This is David & Susan Sifford's journal of what we pray is our sojourn of life (Hebrews 11:8-10) along the narrow way (Matt 7:14), even the old paths (Jeremiah 6:16), submitting to the Bible as a light unto both (Psalms 119:105). It is our prayer that these documented moments in our earthly time benefit whom God might choose to edify, but ultimately that God glorifies Himself through them.

David’s Digest: A Mark of a True Child of God

While reading through Matthew 5 recently, something stuck out to me more this time.

Verse 9 – “Blessed are the peacemakers: for they shall be called the children of God.”

Only Christ can make peace between God and us, but, as Puritan commentator John Gill suggests, this is:

between men and men; and such are they, who are of peaceable dispositions themselves; live peaceably with all men, and with one another, as their relation obliges to, and their mutual comfort requires; and with the men of the world; and who are ready, willing, and very serviceable, in composing differences, and making peace between their fellow creatures and fellow Christians.

And if we are peacemakers, that doesn’t merit our being God’s children: the merit to be adopted into God’s family is only through Christ.

But is there more?

Continuing in Matthew 5, specifically verses 43 to 48, I’ll go through them here with some formatting to add a little emphasis:

Ye have heard that it hath been said, Thou shalt love thy neighbour, and hate thine enemy. But I say unto you:

  • Love your enemies
  • Bless them that curse you
  • Do good to them that hate you
  • And pray for them which despitefully use you, and persecute you

But, why?

That ye may be the children of your Father which is in heaven!

Wow! Only God adopting us into His family actually makes us His children, but we evidence we are truly His children when we do these things. How is this so?

For he maketh his sun to rise on the evil and on the good, and sendeth rain on the just and on the unjust.

So, we’re to do something similar, by loving, blessing, doing good and praying for those who hate us and despitefully use us. This is just as God brings the sun to shine and rain to fall on the ungodly.

And here’s more for the argument:

For if ye love them which love you, what reward have ye? do not even the publicans the same? And if ye salute your brethren only, what do ye more than others? do not even the publicans so?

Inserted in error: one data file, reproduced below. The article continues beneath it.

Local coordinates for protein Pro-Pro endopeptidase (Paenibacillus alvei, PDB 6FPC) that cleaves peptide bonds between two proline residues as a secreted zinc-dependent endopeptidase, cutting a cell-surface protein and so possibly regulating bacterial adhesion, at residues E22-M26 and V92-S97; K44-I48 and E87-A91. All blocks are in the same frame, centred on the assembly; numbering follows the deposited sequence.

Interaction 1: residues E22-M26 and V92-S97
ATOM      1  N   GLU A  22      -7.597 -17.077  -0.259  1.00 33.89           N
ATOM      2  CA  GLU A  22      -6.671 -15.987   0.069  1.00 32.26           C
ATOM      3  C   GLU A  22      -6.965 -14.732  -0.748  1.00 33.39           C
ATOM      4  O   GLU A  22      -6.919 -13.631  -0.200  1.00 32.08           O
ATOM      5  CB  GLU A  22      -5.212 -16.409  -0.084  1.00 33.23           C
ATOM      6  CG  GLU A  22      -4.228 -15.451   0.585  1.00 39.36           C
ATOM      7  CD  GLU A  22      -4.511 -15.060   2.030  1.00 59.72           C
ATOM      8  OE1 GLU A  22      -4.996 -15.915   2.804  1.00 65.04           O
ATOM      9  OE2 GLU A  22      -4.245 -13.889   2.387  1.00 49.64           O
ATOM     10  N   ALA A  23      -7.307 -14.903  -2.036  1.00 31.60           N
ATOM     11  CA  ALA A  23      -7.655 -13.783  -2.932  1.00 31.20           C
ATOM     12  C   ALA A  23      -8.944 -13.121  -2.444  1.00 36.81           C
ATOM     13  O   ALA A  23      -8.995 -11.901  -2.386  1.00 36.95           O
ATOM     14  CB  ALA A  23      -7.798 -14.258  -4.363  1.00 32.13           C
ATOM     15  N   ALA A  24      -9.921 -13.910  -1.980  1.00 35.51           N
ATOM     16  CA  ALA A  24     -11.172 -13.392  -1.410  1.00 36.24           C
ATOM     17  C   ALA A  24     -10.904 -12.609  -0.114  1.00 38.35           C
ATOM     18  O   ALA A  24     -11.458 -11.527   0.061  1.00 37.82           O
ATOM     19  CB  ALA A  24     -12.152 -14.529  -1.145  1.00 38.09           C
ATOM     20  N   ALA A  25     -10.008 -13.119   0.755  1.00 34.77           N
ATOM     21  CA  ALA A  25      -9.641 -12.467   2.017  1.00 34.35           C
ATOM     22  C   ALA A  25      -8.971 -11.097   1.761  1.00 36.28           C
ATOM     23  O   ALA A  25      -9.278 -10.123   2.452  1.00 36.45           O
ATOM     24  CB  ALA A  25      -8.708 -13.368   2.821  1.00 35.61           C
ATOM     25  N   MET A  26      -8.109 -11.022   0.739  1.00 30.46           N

Even the ungodly do good to their friends, so if that’s all we do, how are we any different from the ungodly?

And the final statement:

Be ye therefore perfect, even as your Father which is in heaven is perfect.

We cannot be “perfect” as God is in degree, but “perfect” here is in likeness, or “as close to God in this characteristic as possible”.

Children are reflections of their parents, and so to be that Christian reflection of God, and thus show we are a child of His, we must do these good things (praying for, doing good, etc.) to those who treat us very poorly!

I would suggest, too, that the vice-versa is implied: if we are not willing to do, or are indifferent about, these things, that it is quite possible that evidences we might not be God’s children, regardless of what we might say. I believe we must seriously consider this.

Now, all this is an impossible order under our own spiritual strength, but:

Philippians 4:11-13 – “Not that I speak in respect of want: for I have learned, in whatsoever state I am, therewith to be content. I know both how to be abased, and I know how to abound: every where and in all things I am instructed both to be full and to be hungry, both to abound and to suffer need. I can do all things through Christ which strengtheneth me.”

And after all, shouldn’t we imitate our Lord Christ Jesus as well?

Romans 5:6-8 – “6 For when we were yet without strength, in due time Christ died for the ungodly. For scarcely for a righteous man will one die: yet peradventure for a good man some would even dare to die. But God commendeth his love toward us, in that, while we were yet sinners, Christ died for us.

and

Luke 23:34 – “Then said Jesus, Father, forgive them; for they know not what they do.

Christ died for the ungodly, for sinners, and He prayed for those involved with killing Him, also showing, I would offer, an example of being a child of His Father.

Let us earnestly and slowly consider the marks and required actions of a true child of God one more time:

  • Love your enemies
  • Bless them that curse you
  • Do good to them that hate you
  • And pray for them which despitefully use you, and persecute you

May we ask God for, and may He grant us, the desires, and these graces themselves, to be like Him, to all of those around us, even those who might abuse or wrong us, going even farther than just not retaliating, in Christian love, motivated by love to Him!

— David

2 Comments

  1. Melissa

    Much food for thought in this lesson. I can see how easy it is to call oneself a Child of God, however, not even learning to crawl, yet alone walk with the Lord.

    Thank you for these words to contemplate.

    Melissa

  2. David and Susan Sifford

    Hi Melissa,

    Thanks for saying hi, and may God guide and bless you all!

    — David

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